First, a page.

Are you missing out on one of the best apps around?
Seesaw is a website and an app that allows teachers to build a digital portfolio for each of their pupils.
It’s relatively new and originated in the USA. As it’s popularity has grown, it is now a staple in many classrooms across the globe. Seesaw provides teachers with a platform to upload good work, record vlogs and feedback digitally – with interest peaking in learners and often saving time for teachers!
It gives an easy-to-see, even-easier-to-use way to have a whole bellyful of pupil work in one place. It can be accessed through a QR code that can be printed and stuck into homework diaries so that the children can enter the app from home.
I began using Seesaw this year in my Year 6 classroom. I was instantly struck by it user-friendly layout and variety of options for displaying work. There are a number of avenues that can be explored when looking to record something to go on to the website.
In my classroom, we dedicate Friday afternoons to blogging. The children choose something that they have learnt in the week to record and teach others.
Students can do this just using their voice by selecting ‘Photo’ and recording audio over the top, or include their faces too. They can use the ‘Draw’ tool to write on a digital whiteboard whilst they explain something over the top. Or, to get some writing skills in, students can upload a ‘Note’
Top 5 Tips for using Seesaw
There is a way for everyone to achieve using Seesaw. Some children may not like looking at themselves on video, some may not feel confident speaking, and then some children love the limelight and can’t wait to show off their acting skills! Seesaw allows us to capture our children’s talents in a way they’re comfortable with. With children accessing from home, there are videos on almost everything that we have learnt this year so it’s almost like a homework help centre by their peers!
Children in our modern-day society live and breathe social media and the internet. From memes, to the YouTube vloggers, to videos of seahorses giving birth (my class’ personal favourite), they are enthralled by all things digital. Schools now see Computing and Digital Competency is on a par with Literacy and Numeracy so it’s important that teachers try to stay a few steps ahead of the children.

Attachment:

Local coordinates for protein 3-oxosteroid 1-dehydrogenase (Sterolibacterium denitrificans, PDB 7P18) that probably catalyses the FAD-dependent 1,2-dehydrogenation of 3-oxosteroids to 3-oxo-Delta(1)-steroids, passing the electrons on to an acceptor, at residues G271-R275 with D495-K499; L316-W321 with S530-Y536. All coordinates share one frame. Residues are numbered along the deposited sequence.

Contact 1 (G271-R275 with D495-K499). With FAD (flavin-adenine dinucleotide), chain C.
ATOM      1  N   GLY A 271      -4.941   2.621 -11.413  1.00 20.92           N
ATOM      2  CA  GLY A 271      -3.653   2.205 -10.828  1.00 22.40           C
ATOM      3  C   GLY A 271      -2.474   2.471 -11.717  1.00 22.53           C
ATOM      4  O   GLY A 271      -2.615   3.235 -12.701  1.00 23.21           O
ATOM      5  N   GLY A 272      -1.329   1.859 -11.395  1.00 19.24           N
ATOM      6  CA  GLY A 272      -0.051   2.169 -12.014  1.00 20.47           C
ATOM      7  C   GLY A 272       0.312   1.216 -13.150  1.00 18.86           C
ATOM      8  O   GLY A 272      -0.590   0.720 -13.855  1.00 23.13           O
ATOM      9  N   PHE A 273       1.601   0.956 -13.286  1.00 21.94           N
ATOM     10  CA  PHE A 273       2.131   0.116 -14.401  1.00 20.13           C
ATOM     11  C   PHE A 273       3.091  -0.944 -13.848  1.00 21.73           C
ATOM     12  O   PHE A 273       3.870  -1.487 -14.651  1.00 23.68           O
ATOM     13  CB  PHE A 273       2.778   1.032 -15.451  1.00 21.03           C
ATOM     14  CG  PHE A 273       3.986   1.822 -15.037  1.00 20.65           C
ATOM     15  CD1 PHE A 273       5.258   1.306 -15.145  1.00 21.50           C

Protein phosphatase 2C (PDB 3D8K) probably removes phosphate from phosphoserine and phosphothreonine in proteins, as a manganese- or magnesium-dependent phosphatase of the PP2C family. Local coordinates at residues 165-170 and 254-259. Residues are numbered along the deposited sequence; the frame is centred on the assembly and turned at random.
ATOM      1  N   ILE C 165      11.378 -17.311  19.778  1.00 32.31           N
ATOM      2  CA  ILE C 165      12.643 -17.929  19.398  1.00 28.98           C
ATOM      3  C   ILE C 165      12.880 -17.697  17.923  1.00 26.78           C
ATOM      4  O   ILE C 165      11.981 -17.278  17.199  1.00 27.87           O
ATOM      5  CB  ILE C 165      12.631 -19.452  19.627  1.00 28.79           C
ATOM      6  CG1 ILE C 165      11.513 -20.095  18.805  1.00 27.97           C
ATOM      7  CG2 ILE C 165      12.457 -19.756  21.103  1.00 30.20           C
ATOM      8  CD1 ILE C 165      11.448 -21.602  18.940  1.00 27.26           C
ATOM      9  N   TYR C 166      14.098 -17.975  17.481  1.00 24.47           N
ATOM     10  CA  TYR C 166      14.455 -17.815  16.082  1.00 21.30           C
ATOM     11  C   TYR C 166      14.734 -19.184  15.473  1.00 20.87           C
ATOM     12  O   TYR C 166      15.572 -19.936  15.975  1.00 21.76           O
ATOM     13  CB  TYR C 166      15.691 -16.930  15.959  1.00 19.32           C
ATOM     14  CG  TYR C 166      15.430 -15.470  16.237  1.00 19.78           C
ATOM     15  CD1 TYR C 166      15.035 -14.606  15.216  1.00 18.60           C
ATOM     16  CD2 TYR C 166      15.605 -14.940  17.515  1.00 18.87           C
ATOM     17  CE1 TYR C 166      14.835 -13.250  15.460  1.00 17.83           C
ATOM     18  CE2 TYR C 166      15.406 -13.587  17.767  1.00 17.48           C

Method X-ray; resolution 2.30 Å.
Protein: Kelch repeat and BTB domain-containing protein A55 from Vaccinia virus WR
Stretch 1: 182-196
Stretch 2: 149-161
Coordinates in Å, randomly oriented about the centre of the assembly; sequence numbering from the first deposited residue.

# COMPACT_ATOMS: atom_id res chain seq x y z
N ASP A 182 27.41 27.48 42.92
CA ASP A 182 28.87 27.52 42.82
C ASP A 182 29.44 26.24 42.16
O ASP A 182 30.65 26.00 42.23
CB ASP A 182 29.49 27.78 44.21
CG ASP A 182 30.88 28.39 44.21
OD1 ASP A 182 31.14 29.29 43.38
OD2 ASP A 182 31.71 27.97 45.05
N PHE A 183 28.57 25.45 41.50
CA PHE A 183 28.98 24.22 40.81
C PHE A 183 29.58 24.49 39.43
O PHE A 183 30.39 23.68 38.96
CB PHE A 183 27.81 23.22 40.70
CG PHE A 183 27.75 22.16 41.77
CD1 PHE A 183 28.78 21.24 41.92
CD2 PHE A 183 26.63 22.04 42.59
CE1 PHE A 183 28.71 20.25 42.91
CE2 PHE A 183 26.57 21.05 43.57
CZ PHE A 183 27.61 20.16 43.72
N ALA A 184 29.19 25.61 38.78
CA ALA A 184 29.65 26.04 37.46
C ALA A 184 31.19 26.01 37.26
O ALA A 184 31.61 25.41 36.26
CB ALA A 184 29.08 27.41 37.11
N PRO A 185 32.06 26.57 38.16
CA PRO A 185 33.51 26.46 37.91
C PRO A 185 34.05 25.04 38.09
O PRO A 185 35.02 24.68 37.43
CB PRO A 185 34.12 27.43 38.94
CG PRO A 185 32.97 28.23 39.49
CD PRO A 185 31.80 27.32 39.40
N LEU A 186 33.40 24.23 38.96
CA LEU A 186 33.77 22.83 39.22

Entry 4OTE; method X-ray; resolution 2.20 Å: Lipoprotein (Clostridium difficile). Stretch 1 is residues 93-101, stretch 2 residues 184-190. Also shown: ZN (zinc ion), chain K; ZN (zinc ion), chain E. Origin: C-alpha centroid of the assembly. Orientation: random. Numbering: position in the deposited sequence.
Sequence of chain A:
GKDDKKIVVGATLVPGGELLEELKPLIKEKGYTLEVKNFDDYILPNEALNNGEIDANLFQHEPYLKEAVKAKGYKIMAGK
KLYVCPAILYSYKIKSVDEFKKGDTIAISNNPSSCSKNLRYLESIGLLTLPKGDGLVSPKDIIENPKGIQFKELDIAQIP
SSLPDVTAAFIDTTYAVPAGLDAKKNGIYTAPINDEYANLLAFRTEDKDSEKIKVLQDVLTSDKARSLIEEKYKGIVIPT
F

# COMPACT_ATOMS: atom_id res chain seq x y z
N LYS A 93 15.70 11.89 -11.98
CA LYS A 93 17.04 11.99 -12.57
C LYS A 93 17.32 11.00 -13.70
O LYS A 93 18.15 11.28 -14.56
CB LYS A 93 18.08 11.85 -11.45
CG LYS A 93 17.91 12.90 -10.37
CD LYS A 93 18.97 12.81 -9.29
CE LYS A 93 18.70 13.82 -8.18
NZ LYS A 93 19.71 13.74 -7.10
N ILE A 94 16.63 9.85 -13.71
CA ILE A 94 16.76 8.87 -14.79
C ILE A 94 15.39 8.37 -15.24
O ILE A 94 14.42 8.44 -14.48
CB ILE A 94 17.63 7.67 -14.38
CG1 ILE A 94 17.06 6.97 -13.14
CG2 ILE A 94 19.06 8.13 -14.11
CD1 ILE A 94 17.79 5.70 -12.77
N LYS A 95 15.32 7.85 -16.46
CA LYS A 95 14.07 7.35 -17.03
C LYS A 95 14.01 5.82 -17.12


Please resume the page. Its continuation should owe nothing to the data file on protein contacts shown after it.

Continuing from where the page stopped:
1. Allow Freedom
Try not to tell children what they can or can’t blog about. This is all about getting the children to show you how they’ve learnt something. If it’s doctored and planned to the hilt then it loses the essence of it being child-led. Let them plan, script and record independently – they’ll soon realise what is needed for a successful blog.
2. Encourage Peer-Feedback
Seesaw is almost like a social media designed for schools. It gives users the option to ‘like’ or ‘comment’ on an upload. This is a great way to get some formative assessment in without them even realising. Allow them to give constructive criticism and respond – the children might even pick up on something that you haven’t noticed.
3. Accept Redrafts
Given Tip 2, if the children have received feedback then it’s really important that you then allow them the chance to redraft and upload. Just as many schools now use Purple Polishing Pens, we can upload a second draft and label it as that to see the progression from 1st to 2nd.
4. Publish the best to the Class Blog
Seesaw has the option for some posts to be made public on a specific blog URL. I use this to publish what I think are very creative and helpful uploads, the children get Dojo points for being ‘Published’. This engages the children to want to create more innovative blogs – everyone loves a reward!
5. Connect Blogs to other schools
Seesaw gives us the option to connect with other schools on a blog. From my school in North Wales, I have connected to a school in Swindon where I taught during teacher training – this way, skills from different areas and curriculum can share knowledge through the power of the internet.
Seesaw is an amazing tool to use in any classroom, with any age. I have seen first hand how revolutionary this app is and I would encourage any teacher to give it a go.